What is Management Liability Insurance?
Management Liability protects the individuals and the company in relation to the exposures associated with managing a company.
When a breach of company law or regulation is alleged, the focus is on your conduct as a manager and as a company. You may think a claim is completely baseless or without merit, but it will still cost time and money to defend successfully.
Directors & Officers
Covers the Directors and Officers (including where the company can reimburse the directors) for any claim alleging a Wrongful Act (negligence, breach of duty, misrepresentations) by Director or Officer.
Covers the Company for claims alleging an employment breaches including wrongful dismissal, discrimination, harassment, deprivation of career opportunity, breach of contract, etc.
Covers the Company where there is a claim against the entity alleging the wrongful acts.
For trustees of staff superannuation fund.
Covers the company for theft by it's employees.
Why do you need management liability?
- The exposures associated with managing a business are the vast and numerous and it is often the one exposure that is not addressed in insurance programs.
- All companies insure the tangible exposures of property damage and bodily injury, however the key economic exposure of the ‘management risk’ has often remained uninsured.
What are management exposures?
A company and it’s directors face both personal and corporate liabilities from numerous stakeholders, including: Shareholders, Employees, Competitors, Regulators, Customers, Liquidators / Administrators, Creditors.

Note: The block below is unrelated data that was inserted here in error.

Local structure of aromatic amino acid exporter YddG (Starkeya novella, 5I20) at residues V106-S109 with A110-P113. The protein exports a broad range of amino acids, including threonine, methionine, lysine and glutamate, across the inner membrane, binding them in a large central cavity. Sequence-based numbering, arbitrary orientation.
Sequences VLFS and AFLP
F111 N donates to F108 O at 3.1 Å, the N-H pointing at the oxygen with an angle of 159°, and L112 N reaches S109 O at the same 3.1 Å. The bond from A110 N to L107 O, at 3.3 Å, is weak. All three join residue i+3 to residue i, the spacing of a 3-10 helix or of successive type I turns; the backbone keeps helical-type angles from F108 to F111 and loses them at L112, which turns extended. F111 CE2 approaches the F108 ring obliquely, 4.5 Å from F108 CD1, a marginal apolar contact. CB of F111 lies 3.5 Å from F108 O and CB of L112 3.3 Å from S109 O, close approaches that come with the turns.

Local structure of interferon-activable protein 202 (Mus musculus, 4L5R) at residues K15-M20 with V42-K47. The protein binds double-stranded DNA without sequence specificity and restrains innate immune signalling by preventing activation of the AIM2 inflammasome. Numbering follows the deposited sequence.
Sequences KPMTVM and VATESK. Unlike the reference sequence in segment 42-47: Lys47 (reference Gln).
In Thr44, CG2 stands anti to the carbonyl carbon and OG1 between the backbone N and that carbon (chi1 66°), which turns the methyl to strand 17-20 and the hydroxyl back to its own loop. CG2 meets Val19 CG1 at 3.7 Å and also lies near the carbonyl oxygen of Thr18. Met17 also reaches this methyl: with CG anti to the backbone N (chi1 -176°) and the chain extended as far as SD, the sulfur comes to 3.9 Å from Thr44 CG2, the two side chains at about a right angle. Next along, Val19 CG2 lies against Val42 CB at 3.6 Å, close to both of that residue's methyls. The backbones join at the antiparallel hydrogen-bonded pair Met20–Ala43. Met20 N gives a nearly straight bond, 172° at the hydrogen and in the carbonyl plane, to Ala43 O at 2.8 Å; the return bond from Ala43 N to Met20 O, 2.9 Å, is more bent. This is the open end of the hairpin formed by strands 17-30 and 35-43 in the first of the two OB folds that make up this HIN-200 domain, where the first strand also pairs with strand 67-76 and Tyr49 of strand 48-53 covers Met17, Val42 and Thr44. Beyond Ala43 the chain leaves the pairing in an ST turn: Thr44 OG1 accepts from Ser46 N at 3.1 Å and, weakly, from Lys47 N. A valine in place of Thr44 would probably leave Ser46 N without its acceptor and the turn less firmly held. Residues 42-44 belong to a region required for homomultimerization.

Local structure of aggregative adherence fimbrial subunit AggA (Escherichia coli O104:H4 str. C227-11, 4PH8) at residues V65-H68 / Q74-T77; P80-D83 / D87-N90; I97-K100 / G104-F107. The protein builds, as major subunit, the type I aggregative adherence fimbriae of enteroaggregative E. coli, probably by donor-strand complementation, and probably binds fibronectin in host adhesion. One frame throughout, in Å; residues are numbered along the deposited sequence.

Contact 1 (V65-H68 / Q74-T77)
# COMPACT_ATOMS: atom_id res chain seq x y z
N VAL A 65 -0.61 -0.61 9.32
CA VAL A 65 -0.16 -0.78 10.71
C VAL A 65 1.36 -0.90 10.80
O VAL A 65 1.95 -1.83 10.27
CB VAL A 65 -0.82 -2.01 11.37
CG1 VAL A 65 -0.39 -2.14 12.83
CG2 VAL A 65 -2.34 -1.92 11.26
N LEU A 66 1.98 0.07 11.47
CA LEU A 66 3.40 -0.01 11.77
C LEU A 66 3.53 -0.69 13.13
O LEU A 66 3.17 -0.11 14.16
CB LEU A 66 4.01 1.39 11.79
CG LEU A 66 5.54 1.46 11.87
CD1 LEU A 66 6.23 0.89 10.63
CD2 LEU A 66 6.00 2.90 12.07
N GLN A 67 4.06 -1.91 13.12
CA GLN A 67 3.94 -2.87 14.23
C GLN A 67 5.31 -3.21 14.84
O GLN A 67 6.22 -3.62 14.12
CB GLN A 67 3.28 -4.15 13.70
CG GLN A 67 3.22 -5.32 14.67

Management Liabilities – Recent Claims Examples
Scenario: A supervisor was terminated by his employer for smoking in a restricted area of the building. The terminated employee sued his employer for wrongful termination based on age discrimination from comments made by the supervisor such as “you’re too old”. The employee further alleged he could only be terminated for good cause, although he had a history of poor performance issues. The dismissed employee sought back pay, front pay, damages, and legal fees totalling an estimated $275,000.
Outcome: The employer settled with the dismissed for $350,000 and paid $130,000 in defence costs.
Scenario: During a busy time, the Company employed a part-time contractor who caught his hand in a machine and lost two fingers. This resulted in a full occupational health and safety investigation.
Outcome: The Company was found liable for $100,000 plus $45,000 in defence costs.
Scenario: A debtor clerk misappropriated $200,000 by altering cheques received from debtors. The clerk named themselves as the payee, and continued a cycle of paying debtors accounts with funds from other debtors over a period of eighteen months. This continued until her absence from work when the fraudulent scheme was discovered.
Outcome: Total loss to the wholesaler amounted to $300,000.
Insured: Privately owned Company, employing 20 people and an annual revenue of $650,000.
Scenario: CEO of privately held company left to start a new software company and was subsequently sued individually as an officer of the new company by his former employer. The allegations included trademark infringement and unfair competition as the former employer claimed that he had taken a corporate license to market a particular software product.
Outcome: Defendant settled for a payment of $250,000 with expenses of $130,000.
Scenario: Company ‘A’ sued directors and officers of competing Company ‘B’ after three employees of Company ‘A’ left to join Company ‘B’. Company ‘A’ alleged that the three were still in the employment of Company ‘A’ when they began sharing proprietary information with Company ‘B’. Company ‘A’ claimed theft of trade secrets.
Outcome: After one year of legal proceedings the case settled with Company ‘B’ paying Company ‘A’ a $160,000 settlement and incurring $355,000 in defence costs.
Cyber Liability Insurance?
You don't need to be operating a technology business to think about cyber liability insurance. The fact is, Cyber Crime can affect every business and you need to be adequately protected in case it happens. Watch the video to find out why your business needs to be protected.